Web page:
Would you trust Africa with your money - if leaders who do this are allowed to get away with it and in fact are lauded by the ignorant and prejudiced in other countries, for taking action which will "correct the injustices of the past"? Start talking that language and where would any of us be? Land is at the core of the Zimbabwe crisis - I agree, but what crisis? The crisis of governance, human and legal rights, the security of investment in a foreign land?
If you add this litany of theft and abuse to the issues of sound fiscal and macro economic policy then you have an outlook for investment in Africa which only the completely blind and deaf could ignore. If you owned a pension in Zimbabwe and it was invested in the money market here, it would be shrinking at the rate of about half its value annually at present. If you retired on a pension after 35 years of faithful service to your company, your pension would not buy you groceries in three years.
If you invested in an export industry and intended to attack world markets with your finished product, when you were paid, the State would take 40 per cent of your gross receipts and convert it at 25 per cent or less, of its true value. If you invested in a gold mine, they would take 80 per cent of your gross receipts and pay you 40 per cent of its true value. Then if after all that you made any money, you would be subject to some of the highest tax levels in the world - Zimbabwe collects over 30 per cent of its GDP in taxes each year. If you were employed on a standard contract of employment you would start paying taxes on an income of US$85 per month and pay up to 80 per cent of what you earn to government in one form of tax or another. You would get nothing back - no free education, no free health, and no long-term security of any kind.
On top of that you might be told who to employ, denied residence permits for essential staff, obligated to take into your company, partners who would contribute nothing but demand to be treated as principals. Or you might be faced with price controls which prohibit you from making a profit, or be faced with demands for bribes in order to get your trading license or a health certificate or even an import permit. If you wanted a telephone line into your new factory you might have to wait 5 years or pay a bribe to have a line taken from another customer and given to you. You might be faced with a state-sponsored trade union that will make impossible demands on you for wage increases and other perks. Dismissing an employee who fails to turn up to work or simply is incompetent might prove to be impossible. Investors in Zimbabwe today face every one of these problems every day - no matter how large or how powerful. Foreign ownership does not protect you from these pressures and in fact sometimes is a liability, because you have no local political sway.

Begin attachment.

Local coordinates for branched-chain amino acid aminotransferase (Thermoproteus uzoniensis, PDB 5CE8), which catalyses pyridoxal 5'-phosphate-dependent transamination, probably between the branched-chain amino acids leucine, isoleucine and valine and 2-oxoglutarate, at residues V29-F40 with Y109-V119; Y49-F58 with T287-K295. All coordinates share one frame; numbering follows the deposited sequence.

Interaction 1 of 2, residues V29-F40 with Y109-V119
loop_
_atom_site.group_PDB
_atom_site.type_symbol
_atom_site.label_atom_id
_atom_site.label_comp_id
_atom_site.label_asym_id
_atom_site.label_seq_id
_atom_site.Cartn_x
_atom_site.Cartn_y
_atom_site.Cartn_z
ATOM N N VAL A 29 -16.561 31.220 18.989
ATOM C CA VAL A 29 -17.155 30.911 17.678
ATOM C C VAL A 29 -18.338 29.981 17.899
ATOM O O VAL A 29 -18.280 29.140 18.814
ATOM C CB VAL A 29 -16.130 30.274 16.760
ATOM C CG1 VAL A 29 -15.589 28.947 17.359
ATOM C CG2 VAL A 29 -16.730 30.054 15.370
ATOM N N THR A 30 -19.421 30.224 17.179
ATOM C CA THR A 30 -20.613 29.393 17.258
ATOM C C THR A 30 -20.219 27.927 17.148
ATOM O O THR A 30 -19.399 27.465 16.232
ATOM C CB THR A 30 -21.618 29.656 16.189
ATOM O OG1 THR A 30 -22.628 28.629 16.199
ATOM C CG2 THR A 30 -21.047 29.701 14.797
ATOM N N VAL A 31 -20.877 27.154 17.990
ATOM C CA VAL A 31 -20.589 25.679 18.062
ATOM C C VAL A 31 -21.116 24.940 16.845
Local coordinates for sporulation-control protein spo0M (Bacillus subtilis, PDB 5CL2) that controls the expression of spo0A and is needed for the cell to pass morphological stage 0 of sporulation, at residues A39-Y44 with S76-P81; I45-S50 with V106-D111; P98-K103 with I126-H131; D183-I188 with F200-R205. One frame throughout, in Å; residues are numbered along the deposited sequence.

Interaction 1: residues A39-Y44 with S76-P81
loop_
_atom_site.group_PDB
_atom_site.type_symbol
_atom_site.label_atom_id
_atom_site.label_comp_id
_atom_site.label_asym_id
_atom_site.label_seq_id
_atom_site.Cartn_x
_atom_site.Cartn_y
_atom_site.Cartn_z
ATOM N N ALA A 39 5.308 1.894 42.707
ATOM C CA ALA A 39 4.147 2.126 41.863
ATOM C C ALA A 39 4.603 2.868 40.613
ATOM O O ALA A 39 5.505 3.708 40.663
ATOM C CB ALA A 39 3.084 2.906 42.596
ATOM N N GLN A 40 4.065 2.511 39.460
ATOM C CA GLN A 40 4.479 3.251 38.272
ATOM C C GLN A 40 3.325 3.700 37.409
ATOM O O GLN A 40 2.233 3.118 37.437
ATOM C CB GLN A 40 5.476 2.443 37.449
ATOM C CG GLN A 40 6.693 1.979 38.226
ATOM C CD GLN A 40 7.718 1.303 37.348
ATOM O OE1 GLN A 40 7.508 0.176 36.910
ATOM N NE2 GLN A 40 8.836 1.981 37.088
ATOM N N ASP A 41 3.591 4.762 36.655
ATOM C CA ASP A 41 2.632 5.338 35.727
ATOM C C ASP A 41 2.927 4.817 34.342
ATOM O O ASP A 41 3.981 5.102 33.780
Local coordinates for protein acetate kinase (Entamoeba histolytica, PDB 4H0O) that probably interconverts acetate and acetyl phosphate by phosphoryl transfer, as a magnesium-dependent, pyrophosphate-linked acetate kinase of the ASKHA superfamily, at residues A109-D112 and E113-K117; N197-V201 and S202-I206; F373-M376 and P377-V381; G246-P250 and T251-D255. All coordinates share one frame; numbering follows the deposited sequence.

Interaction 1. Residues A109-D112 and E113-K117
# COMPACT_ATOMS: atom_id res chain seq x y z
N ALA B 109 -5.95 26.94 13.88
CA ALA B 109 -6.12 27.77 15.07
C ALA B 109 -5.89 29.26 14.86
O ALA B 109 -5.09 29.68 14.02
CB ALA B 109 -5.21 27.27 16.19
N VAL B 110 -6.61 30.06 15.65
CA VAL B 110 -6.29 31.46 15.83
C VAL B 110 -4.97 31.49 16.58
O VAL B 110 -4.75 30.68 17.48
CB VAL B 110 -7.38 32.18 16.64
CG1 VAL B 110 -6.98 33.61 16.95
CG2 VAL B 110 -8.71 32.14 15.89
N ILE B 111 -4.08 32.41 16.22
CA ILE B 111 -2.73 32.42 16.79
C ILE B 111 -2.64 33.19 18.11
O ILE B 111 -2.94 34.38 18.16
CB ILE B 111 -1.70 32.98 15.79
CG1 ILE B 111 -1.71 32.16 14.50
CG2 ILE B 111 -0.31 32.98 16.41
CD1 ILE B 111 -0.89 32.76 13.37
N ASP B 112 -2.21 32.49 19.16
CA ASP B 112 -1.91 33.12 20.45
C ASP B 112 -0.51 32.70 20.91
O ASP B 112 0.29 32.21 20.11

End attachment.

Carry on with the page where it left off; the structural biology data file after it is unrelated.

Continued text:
Mbeki says that Africa is changing - I agree, but if they allow Mugabe to get away with this outrageous behavior in economic and political terms, then what guarantee can Mbeki give that it will not happen tomorrow in South Africa, or Zambia, or anywhere else on the continent. Globalisation means that people who want to invest can place their money anywhere in the world and they can choose to do so. Choice means that Africa has to attract investment and to do so it must protect and succor the investors who are already here. Not treat them as economic prisoners behind prison walls where they can do what they want to them and the rest of the world will not give a damn.
During the struggle for independence, dignity and freedom in Zimbabwe, the liberation movements claimed they were working for democracy (one-man one vote), freedoms of association and expression, human rights and dignity and equality before the law. One of the things that distresses me most in the present crisis in Zimbabwe is that so few African intellectuals and leaders are speaking into our situation in defence of those principles. They remain silent, and by implication, they silently give Mugabe legitimacy and acceptance of activities that are undermining everything they stood for during the years of struggle. If this does not change, NEPAD is dead in the water, before it begins.
Eddie Cross, Bulawayo
June 6, 2002